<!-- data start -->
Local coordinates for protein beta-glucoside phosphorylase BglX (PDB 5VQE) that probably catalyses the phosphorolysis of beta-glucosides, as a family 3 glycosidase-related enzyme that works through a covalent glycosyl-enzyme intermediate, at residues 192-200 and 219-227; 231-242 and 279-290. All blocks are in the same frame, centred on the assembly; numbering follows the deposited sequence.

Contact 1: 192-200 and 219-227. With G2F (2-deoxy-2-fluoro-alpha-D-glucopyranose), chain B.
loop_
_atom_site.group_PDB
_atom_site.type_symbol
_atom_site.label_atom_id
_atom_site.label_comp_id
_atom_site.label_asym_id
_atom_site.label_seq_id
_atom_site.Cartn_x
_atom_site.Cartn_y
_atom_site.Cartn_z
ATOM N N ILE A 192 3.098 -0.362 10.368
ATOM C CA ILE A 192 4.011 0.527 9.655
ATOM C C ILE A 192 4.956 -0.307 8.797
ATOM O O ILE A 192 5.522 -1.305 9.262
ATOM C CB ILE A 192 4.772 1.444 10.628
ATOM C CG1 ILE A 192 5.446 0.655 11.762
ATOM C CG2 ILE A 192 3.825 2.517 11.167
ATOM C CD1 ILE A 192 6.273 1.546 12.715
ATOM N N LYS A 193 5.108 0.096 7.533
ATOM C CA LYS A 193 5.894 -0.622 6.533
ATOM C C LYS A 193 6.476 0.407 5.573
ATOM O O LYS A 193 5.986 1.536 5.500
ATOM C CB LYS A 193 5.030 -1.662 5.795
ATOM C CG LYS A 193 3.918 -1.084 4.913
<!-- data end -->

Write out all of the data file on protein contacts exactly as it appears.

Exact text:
Local coordinates for protein beta-glucoside phosphorylase BglX (PDB 5VQE) that probably catalyses the phosphorolysis of beta-glucosides, as a family 3 glycosidase-related enzyme that works through a covalent glycosyl-enzyme intermediate, at residues 192-200 and 219-227; 231-242 and 279-290. All blocks are in the same frame, centred on the assembly; numbering follows the deposited sequence.

Contact 1: 192-200 and 219-227. With G2F (2-deoxy-2-fluoro-alpha-D-glucopyranose), chain B.
loop_
_atom_site.group_PDB
_atom_site.type_symbol
_atom_site.label_atom_id
_atom_site.label_comp_id
_atom_site.label_asym_id
_atom_site.label_seq_id
_atom_site.Cartn_x
_atom_site.Cartn_y
_atom_site.Cartn_z
ATOM N N ILE A 192 3.098 -0.362 10.368
ATOM C CA ILE A 192 4.011 0.527 9.655
ATOM C C ILE A 192 4.956 -0.307 8.797
ATOM O O ILE A 192 5.522 -1.305 9.262
ATOM C CB ILE A 192 4.772 1.444 10.628
ATOM C CG1 ILE A 192 5.446 0.655 11.762
ATOM C CG2 ILE A 192 3.825 2.517 11.167
ATOM C CD1 ILE A 192 6.273 1.546 12.715
ATOM N N LYS A 193 5.108 0.096 7.533
ATOM C CA LYS A 193 5.894 -0.622 6.533
ATOM C C LYS A 193 6.476 0.407 5.573
ATOM O O LYS A 193 5.986 1.536 5.500
ATOM C CB LYS A 193 5.030 -1.662 5.795
ATOM C CG LYS A 193 3.918 -1.084 4.913